Life and Times of Daniel
As we start out a new Sunday School series on the book of Daniel it may be helpful to see Daniel in the midst of the events that were going on in his day. Daniel was born when the ruthless Assyrian empire still ruled the north. Egypt was still an independent nation to the south, and would remain independent until conquered by the Persian king Cambyses in 525 BC.
We don’t know when Daniel was born, but perhaps it was around 620 BC. We do know that he was deported as a youth in 605 BC. Here are a few of the events that Daniel would have lived through as a boy, before being taken as a captive to Babylon.
- 612 BC – The Babylonians defeated the Assyrians at Nineveh, the Assyrian capital, pushing them off to the west (closer to Israel). The Assyrians had previously destroyed the nation of Israel just to the north of Judah and had threatened Judah, so this was probably news that was welcome in Judah.
- 609 BC – Judah’s king Josiah attempted to stop the Egyptian army from passing through their territory on their way to aid the failing Assyrian army as it battled the newly ascendant Babylonians. Josiah paid for that mistake with his life at the battle of Megiddo (2 Chron 35:19-24). This was likely a traumatic event for Daniel.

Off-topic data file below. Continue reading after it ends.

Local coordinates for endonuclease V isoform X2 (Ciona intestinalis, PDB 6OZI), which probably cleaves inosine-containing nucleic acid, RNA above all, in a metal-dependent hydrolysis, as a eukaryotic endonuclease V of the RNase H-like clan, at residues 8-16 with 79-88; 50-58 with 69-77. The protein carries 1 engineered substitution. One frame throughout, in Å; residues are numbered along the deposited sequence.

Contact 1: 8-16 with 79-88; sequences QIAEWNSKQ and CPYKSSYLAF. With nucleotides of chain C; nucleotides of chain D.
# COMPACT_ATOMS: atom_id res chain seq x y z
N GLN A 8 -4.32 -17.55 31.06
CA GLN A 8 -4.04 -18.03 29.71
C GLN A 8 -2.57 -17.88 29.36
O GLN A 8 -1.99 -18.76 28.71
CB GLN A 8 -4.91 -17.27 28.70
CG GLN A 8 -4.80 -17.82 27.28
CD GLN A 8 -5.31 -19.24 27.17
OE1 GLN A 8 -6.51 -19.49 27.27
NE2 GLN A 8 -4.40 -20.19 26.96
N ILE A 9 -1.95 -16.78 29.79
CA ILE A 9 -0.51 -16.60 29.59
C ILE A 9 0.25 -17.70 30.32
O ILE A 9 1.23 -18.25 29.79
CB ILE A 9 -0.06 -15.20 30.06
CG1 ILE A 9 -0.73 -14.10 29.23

- 605 BC – The Babylonian king Nabopolassar died; his son Nebuchadnezzar took the throne, delivered the death blow to the Assyrians at the Battle of Carchemish, and invaded Judah, forcing it to acknowledge Babylonian hegemony. It was at this time, “during the third year of Jehoiakim, king of Judah,” that Daniel himself was taken captive to Babylon. From all we can tell he never saw his homeland again.
Daniel outlived the Babylonian empire. The last recorded date in the book of Daniel is the third year of the Persian king Cyrus, 536 BC (Dan 10:1). This means that Daniel lived at least 70 years in exile in Babylon.
Some of the events in Daniel’s life can be dated, while others cannot. The chart below shows approximately where the various chapters of Daniel can be placed chronologically. The vision of the tree and the humiliation of Nebuchadnezzar (chpt 4) are not given a date, but probably took place in the last half of Nebuchadnezzar’s reign. Most of Daniel’s visions occurred at the end of his life.
If you would like a printable version of this chart, along with a list of the later kings of Israel and a list of the contemporary rulers of Mesopotamia (including Nebuchadnezzar, Belshazzar, and Cyrus), you can find it here.